Since everything on the field has more or less been hit on from Collins to Dak to the Switzer love fest I'll go with the fact that there have been no significant injuries or lingering drama as we head into training camp. In 2014 Sean Lee was out for the year by this point, in 2015 Dez Bryant hadn't taken part in a single practice due to ongoing long-term contract negotiations, and last year Maliek Collins broke his foot during OTA's and was slated to miss most of training camp and the preseason. Aside from dealing with the expected David Irving and Nolan Carroll suspensions, which sadly should be second nature for the organization at this point, it's been as smooth an offseason as one could hope for. Let's just hope it stays that way.
One.Cool.Customer: How the plan in the secondary seems to be coming together.
This is the time of year we're drinking the Kool Aid by the gallon, but I can't help but wonder whether the secondary has taken a significant step forward. It may be simply the allure of the shiny new toy, but Chidobe Awuzie and Jourdan Lewis have sure gotten a lot of positive press over the last few weeks, as have Byron Jones and Jeff Heath at the safety spots. I can't remember the secondary getting such positive reviews at this time last year, but that may have been because Ezekiel Elliott was hogging all the headlines last year and nobody bothered much with the secondary full of veterans.
On a related note, outside of Nolan Carroll's DUI, I don't believe I've heard anything about the two veteran DBs the Cowboys brought in, Carroll and Robert Blanton.
Dawn Macelli: How staying the course is panning out so well.
I cannot help but think that everything is following a well thought out plan. Sure Dallas probably got lucky and grabbed more talent than they anticipated when they got a pass rusher and two high level DBs in the first three rounds, but I think that they are right where they hoped to be. What is more intriguing to me is that I think there is another phase to the plan to be added next year. Everything seems to have been geared towards putting together a war party on defense during this offseason and acquiring draft picks to move up in 2018 so that they can grab a War Daddy to lead it.
Stay tuned, folks, things are about to get interesting.
Michael Sisemore: The way the defense is shaping up.
Let's stick with a theme to the Cowboys this offseason that I penned about a month ago, versatility and athleticism on defense. Despite everything we've come to think about what Rod Marinelli demands, it seems that versatility and athleticism are the difference makers. That's what they're building toward, a very versatile defense that can attack offenses with a cerebral approach even though it's a simplistic scheme. The better athletes you have, the more versatility you will find. Think about it, Byron Jones drafted as a corner, plays predominately at safety, can be used as on special assignment to erase athletic tight ends. The second-round pick, Chidobe Awuzie, has already been practicing at outside corner but has moved all over the formation and is another player that can be used for multiple roles. Damontre Moore is doing anything he can to make the roster and so far he's been impressive, including playing the gunner position on special teams.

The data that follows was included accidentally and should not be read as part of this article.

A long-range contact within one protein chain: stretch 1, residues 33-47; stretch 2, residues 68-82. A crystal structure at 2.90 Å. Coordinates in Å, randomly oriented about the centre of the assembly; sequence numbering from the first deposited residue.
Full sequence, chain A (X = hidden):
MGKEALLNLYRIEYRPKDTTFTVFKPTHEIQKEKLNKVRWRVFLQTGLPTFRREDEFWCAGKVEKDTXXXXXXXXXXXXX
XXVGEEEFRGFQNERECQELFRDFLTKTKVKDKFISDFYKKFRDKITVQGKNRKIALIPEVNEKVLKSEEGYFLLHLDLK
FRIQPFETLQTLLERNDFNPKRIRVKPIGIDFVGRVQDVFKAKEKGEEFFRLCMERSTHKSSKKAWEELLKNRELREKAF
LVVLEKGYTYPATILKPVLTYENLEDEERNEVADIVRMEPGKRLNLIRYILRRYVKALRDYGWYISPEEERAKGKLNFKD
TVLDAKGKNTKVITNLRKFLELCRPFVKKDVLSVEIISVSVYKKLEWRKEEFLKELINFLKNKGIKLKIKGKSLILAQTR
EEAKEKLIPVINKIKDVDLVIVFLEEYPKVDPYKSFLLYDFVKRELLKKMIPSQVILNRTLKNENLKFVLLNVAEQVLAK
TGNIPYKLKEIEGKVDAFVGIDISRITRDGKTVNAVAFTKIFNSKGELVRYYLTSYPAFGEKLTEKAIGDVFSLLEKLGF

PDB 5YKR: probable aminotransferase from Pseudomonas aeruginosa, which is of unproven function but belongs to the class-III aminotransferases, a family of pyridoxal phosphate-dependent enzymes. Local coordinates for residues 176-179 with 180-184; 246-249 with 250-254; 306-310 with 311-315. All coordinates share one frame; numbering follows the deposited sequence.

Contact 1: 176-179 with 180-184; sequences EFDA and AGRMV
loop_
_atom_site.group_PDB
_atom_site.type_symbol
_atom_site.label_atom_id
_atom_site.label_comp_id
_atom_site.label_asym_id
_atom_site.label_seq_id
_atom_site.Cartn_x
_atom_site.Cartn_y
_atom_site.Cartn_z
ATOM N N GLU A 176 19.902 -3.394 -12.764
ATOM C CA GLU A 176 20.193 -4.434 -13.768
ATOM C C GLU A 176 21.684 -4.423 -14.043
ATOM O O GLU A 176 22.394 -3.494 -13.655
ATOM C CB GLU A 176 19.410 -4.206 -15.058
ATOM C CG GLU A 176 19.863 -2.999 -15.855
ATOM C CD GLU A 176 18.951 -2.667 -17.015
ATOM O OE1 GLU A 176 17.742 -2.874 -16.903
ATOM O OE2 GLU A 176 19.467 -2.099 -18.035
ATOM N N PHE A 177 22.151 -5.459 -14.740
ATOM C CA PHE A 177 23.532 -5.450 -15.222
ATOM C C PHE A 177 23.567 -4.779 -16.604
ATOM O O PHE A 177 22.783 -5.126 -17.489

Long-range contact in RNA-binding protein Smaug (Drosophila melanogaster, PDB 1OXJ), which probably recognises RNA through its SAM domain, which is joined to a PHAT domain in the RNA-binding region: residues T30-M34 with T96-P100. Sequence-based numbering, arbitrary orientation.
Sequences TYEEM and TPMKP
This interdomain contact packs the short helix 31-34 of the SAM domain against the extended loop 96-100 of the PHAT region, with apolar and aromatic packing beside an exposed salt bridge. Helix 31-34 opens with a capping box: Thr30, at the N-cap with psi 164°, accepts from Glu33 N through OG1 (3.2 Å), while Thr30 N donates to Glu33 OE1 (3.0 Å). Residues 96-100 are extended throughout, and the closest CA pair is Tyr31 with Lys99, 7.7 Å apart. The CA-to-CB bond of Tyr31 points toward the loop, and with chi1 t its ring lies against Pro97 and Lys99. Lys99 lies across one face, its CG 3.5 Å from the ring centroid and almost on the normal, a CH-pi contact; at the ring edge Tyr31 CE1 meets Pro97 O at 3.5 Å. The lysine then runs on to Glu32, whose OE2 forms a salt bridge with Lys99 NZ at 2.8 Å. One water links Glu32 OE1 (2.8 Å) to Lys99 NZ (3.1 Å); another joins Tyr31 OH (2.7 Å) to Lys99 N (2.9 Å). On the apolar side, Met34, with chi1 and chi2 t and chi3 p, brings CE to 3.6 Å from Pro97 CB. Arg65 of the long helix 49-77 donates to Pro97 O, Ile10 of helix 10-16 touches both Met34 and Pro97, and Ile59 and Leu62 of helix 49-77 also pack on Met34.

I fully believe that the Cowboys and especially guys like Marinelli with his assistant coaches are staying simple to their methods but crafting an incredibly versatile defense. One that will allow for them to prepare for multiple types of offenses. You look at the roster on defense and it's hard to dismiss those two quantifiers. We will find out how it all shakes out before the season begins and this isn't a finished product by a longshot. With that said, it's encouraging that the Cowboys are headed in the right direction on defense. This young defense will take time but certainly won't be short on quality athletes with the versatility to get creative.
There you have it, a variety of perspectives. But there may be much more, so feel free to add your own thoughts in the comments. We have over a month to hash things out, so every bit helps.